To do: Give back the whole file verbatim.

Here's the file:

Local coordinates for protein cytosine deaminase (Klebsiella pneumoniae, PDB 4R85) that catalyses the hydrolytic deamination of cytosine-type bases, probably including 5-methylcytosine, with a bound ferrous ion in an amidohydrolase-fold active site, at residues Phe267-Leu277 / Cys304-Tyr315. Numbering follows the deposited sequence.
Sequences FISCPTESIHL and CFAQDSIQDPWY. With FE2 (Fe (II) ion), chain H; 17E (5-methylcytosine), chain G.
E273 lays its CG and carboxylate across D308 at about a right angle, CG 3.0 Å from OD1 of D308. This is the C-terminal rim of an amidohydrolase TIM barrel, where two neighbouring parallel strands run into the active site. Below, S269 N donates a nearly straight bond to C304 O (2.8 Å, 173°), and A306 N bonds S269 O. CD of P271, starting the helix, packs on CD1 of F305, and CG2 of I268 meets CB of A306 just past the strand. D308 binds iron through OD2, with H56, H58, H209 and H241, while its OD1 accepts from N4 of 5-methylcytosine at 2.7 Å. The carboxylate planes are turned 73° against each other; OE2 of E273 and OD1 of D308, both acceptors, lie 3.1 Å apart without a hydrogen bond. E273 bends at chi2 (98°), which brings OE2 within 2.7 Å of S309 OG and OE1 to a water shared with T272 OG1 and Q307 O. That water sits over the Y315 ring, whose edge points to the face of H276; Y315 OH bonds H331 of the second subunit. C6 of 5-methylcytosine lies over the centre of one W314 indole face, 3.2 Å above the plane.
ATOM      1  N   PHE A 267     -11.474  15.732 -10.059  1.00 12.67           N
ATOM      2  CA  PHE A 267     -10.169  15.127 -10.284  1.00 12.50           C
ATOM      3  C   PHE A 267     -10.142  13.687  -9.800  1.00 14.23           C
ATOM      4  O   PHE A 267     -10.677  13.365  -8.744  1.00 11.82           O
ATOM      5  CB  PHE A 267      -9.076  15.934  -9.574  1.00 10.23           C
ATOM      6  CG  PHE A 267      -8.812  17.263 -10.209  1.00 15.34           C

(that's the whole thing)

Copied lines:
Local coordinates for protein cytosine deaminase (Klebsiella pneumoniae, PDB 4R85) that catalyses the hydrolytic deamination of cytosine-type bases, probably including 5-methylcytosine, with a bound ferrous ion in an amidohydrolase-fold active site, at residues Phe267-Leu277 / Cys304-Tyr315. Numbering follows the deposited sequence.
Sequences FISCPTESIHL and CFAQDSIQDPWY. With FE2 (Fe (II) ion), chain H; 17E (5-methylcytosine), chain G.
E273 lays its CG and carboxylate across D308 at about a right angle, CG 3.0 Å from OD1 of D308. This is the C-terminal rim of an amidohydrolase TIM barrel, where two neighbouring parallel strands run into the active site. Below, S269 N donates a nearly straight bond to C304 O (2.8 Å, 173°), and A306 N bonds S269 O. CD of P271, starting the helix, packs on CD1 of F305, and CG2 of I268 meets CB of A306 just past the strand. D308 binds iron through OD2, with H56, H58, H209 and H241, while its OD1 accepts from N4 of 5-methylcytosine at 2.7 Å. The carboxylate planes are turned 73° against each other; OE2 of E273 and OD1 of D308, both acceptors, lie 3.1 Å apart without a hydrogen bond. E273 bends at chi2 (98°), which brings OE2 within 2.7 Å of S309 OG and OE1 to a water shared with T272 OG1 and Q307 O. That water sits over the Y315 ring, whose edge points to the face of H276; Y315 OH bonds H331 of the second subunit. C6 of 5-methylcytosine lies over the centre of one W314 indole face, 3.2 Å above the plane.
ATOM      1  N   PHE A 267     -11.474  15.732 -10.059  1.00 12.67           N
ATOM      2  CA  PHE A 267     -10.169  15.127 -10.284  1.00 12.50           C
ATOM      3  C   PHE A 267     -10.142  13.687  -9.800  1.00 14.23           C
ATOM      4  O   PHE A 267     -10.677  13.365  -8.744  1.00 11.82           O
ATOM      5  CB  PHE A 267      -9.076  15.934  -9.574  1.00 10.23           C
ATOM      6  CG  PHE A 267      -8.812  17.263 -10.209  1.00 15.34           C